- Poster presentation
- Open Access
Description and removal of background activity in EEG power spectra under general anesthesia using the Lorentzian curve
BMC Neurosciencevolume 16, Article number: P233 (2015)
General anesthesia is an important medical procedure in today's hospital practice and comprises loss of consciousness, analgesia, amnesia and immobility. Our current work analyzes patient reaction on nociception stimuli during a surgical operation and differences in this reaction provided different anesthetic drugs, propofol and desflurane. The studied dataset comprises EEG-recordings before and after incision obtained from 115 patients . The task is the identification of spectral EEG signal features reflecting the incision. This analysis will reveal a possible new marker of pain during deep anesthesia.
This work considers one of the approaches to the problem, namely spectral analysis. First, power spectral density (PSD) estimates were obtained using Welch's method. It is well known that EEG power spectrum decays with higher frequencies following ~1/f scaling [2–4]. We attribute this behavior to background activity , which takes place in the brain when no other activity is present. Background activity was describe by fitting regression curve P(f)~a/f b to each PSD estimate. However, the resulting goodness of fit was not satisfactory. It is due to rise of power in delta peak, which becomes prominent under general anesthesia and makes the process of curve fitting less reliable. Thus, the original model was substituted by the Lorentzian function P(f)=a/(f b + c), which resembles the shape of actual power spectrum quite well. Afterwards, regression curves were subtracted from each power spectrum to normalize it  and to analyze spectral power contained in delta and alpha peaks regardless of distinctions in patients.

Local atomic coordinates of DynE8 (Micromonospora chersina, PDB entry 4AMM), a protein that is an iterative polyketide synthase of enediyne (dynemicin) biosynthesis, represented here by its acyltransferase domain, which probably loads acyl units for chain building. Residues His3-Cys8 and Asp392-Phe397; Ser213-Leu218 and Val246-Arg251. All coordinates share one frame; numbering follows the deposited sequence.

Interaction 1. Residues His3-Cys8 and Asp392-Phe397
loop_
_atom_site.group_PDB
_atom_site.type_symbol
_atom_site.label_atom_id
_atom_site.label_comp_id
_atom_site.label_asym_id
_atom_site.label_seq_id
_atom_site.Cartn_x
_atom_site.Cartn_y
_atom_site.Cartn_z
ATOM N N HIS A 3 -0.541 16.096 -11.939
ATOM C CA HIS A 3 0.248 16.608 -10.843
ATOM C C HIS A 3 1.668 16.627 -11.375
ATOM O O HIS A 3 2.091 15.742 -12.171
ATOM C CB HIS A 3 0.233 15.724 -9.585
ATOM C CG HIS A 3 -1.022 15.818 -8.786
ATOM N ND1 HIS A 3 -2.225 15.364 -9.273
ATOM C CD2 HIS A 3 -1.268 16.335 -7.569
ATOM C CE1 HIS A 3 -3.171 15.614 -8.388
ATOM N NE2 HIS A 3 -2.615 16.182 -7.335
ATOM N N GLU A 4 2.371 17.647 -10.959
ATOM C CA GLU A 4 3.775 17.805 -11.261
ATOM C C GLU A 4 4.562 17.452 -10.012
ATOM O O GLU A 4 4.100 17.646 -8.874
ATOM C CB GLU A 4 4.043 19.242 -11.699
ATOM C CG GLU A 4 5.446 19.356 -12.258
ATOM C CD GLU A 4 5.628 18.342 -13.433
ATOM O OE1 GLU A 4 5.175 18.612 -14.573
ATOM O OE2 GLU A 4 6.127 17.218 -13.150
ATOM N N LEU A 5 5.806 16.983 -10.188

The results of this work revealed small differences between propofol and desflurane. Power spectra of patients receiving desflurane have more regular shape than the ones from propofol group. It can also be seen that delta power remains more consistent, while alpha power varies greatly from patient to patient. Another result of this work is a trend in the distribution of Lorentzian curve parameters: the set of parameters remains compact for small values of b, but a and c scatters significantly when b (which corresponds to steepness of curve) is larger than three. Results of this work provide insights on underlying background activity. However, they do not allow to distinguish between pre- and post-incision and poorly between propofol and desflurane. This problem requires more complicated techniques. Future work will expand spectral analysis with time information (time-frequency representations) and investigate time structure by means of recurrence analysis.
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